Are Field Sobriety Tests Voluntary?
December 27, 2018

Seeing those flashing red, white and blue lights appear behind you while you’re driving is a nerve-wracking experience. Your mind may begin to race with thoughts like, “Was I speeding? Did I miss a stop sign? Is my taillight out?”

With so much going through your mind, you may not be able to think clearly. So, when an officer asks you to step out of your vehicle and perform field sobriety tests (FSTs), you may not know how to answer.

Do you agree to take FSTs? Let our experienced DUI defense attorney walk you through what to do.

What are Field Sobriety Tests?

A police officer who stops you on suspicion of driving under the influence is looking for evidence that you committed the crime. For instance, slurred speech or having alcohol on your breath could be indications that you were drinking. In many cases, law enforcement will ask you to take field sobriety tests to find observable signs of impairment.

The most common field sobriety tests are the:

Horizontal Gaze Nystagmus (HGN) – When a law enforcement officer asks you to keep your head straight and follow a pen or his or her finger with your eyes
The walk-and-turn – You walk in a straight line with one foot in front of the other, turn around and do it again the opposite way
The one-leg stand – When you stand on one leg to show that you can keep your balance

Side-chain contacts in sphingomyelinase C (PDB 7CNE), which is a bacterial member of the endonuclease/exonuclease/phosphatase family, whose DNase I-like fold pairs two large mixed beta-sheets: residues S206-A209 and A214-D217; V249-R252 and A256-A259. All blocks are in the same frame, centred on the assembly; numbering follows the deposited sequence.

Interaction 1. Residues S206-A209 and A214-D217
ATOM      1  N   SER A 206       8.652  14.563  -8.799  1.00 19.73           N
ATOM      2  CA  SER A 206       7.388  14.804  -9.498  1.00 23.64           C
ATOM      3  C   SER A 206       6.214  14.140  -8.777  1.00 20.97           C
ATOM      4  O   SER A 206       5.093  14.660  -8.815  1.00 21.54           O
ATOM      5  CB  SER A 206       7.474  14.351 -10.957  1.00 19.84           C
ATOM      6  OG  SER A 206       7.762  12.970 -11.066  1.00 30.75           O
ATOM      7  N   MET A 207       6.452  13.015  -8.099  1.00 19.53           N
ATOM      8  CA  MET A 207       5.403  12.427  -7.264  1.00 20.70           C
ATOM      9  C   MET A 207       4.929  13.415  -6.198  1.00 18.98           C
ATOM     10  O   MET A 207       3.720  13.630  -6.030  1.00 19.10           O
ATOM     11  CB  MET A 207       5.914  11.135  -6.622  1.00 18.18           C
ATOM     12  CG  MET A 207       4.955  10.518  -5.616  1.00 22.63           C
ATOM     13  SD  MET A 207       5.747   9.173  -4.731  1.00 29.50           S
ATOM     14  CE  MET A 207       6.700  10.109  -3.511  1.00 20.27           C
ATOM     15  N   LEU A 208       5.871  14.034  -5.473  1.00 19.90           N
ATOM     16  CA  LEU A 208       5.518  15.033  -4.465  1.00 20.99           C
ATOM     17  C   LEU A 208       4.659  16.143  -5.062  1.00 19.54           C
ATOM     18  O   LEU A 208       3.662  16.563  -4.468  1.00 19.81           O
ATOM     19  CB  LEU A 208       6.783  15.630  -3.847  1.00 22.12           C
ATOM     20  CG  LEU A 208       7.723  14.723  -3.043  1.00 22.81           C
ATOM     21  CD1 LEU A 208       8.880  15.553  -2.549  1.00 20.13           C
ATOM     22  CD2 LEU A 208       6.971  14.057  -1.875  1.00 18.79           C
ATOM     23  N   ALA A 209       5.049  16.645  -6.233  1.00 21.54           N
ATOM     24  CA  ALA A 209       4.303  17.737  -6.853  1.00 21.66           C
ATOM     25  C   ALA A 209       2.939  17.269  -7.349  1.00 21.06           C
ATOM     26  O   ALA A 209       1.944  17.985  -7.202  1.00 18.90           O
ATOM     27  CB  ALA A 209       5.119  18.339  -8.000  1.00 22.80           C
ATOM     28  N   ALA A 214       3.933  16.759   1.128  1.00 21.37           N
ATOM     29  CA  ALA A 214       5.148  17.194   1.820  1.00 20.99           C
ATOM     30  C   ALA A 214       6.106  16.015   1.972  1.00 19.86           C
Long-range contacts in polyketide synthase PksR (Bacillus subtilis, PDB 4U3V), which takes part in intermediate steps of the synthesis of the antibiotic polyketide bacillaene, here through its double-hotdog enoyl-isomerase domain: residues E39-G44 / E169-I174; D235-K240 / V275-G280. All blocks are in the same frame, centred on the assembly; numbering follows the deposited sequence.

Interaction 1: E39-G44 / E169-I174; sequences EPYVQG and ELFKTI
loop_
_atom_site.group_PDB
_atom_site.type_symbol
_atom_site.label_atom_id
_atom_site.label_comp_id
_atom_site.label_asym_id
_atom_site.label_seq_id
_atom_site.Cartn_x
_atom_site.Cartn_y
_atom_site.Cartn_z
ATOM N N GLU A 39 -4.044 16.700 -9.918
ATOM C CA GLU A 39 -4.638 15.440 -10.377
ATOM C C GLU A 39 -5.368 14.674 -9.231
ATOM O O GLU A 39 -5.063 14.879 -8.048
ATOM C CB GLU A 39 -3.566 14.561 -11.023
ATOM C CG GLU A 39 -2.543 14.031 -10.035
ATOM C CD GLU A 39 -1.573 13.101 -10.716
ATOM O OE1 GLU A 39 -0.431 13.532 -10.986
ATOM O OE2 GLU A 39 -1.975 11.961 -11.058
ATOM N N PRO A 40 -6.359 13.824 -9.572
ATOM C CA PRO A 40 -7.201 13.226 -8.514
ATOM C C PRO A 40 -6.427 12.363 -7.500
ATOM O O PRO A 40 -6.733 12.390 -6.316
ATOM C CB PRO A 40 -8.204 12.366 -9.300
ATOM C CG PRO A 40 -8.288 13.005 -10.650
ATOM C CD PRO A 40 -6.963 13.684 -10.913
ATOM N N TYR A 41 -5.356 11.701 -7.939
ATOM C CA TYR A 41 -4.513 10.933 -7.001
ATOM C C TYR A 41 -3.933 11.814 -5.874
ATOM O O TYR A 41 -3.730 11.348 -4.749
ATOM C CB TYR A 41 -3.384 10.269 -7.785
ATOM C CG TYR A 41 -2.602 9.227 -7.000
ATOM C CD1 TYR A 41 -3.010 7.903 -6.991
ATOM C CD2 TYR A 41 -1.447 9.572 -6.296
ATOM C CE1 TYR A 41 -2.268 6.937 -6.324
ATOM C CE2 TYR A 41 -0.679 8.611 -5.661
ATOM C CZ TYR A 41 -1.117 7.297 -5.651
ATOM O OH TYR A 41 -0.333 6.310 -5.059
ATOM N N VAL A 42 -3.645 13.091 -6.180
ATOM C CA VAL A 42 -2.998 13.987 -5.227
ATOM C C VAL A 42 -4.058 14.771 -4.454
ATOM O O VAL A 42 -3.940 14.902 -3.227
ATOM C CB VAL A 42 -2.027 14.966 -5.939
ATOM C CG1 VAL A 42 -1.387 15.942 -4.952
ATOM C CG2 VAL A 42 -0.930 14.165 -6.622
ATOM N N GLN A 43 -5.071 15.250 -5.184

While the officer will be checking to see if you can keep your balance, FSTs are also a test of whether you are able to follow directions.

So, if an officer asks you to take a field sobriety test, how should you respond?

Field Sobriety Tests are Not Mandatory

You are not legally obligated to take FSTs. You should simply and politely tell the officer, “no, thank you.”

Refusing to take FSTs does not mean that you will not be arrested. If the law enforcement officer believes he or she has enough evidence against you, he or she will arrest you. However, the evidence against you may not be as strong because you did not take a field sobriety test.

Can I Also Refuse a Chemical Test?

You are allowed to refuse a blood or breath test if you have not been arrested. If you have been placed under arrest, California’s “implied consent” laws – which you agree to when you obtain a driver’s license – say that your consent to a blood or breath test is implied. Thus, you cannot refuse the test if you have been arrested. If you do so, you face a one-year suspension of your driver’s license.

Contact the DUI Defense Attorneys at Wallin & Klarich Today

If you or someone you love has been accused of DUI, you should contact a skilled and knowledgeable DUI defense lawyer at Wallin & Klarich. Our skilled DUI lawyers have more than 35 years of experience successfully defending clients facing DUI charges. Let us help you now.

With offices in Orange County, Riverside, San Bernardino, Victorville, West Covina, Torrance, Los Angeles and San Diego, there is an experienced Wallin & Klarich DUI defense attorney available to help you no matter where you are located.

Contact our offices today at (877) 4-NO-JAIL or (877) 466-5245 for a free, no-obligation phone consultation. We will be there when you call.

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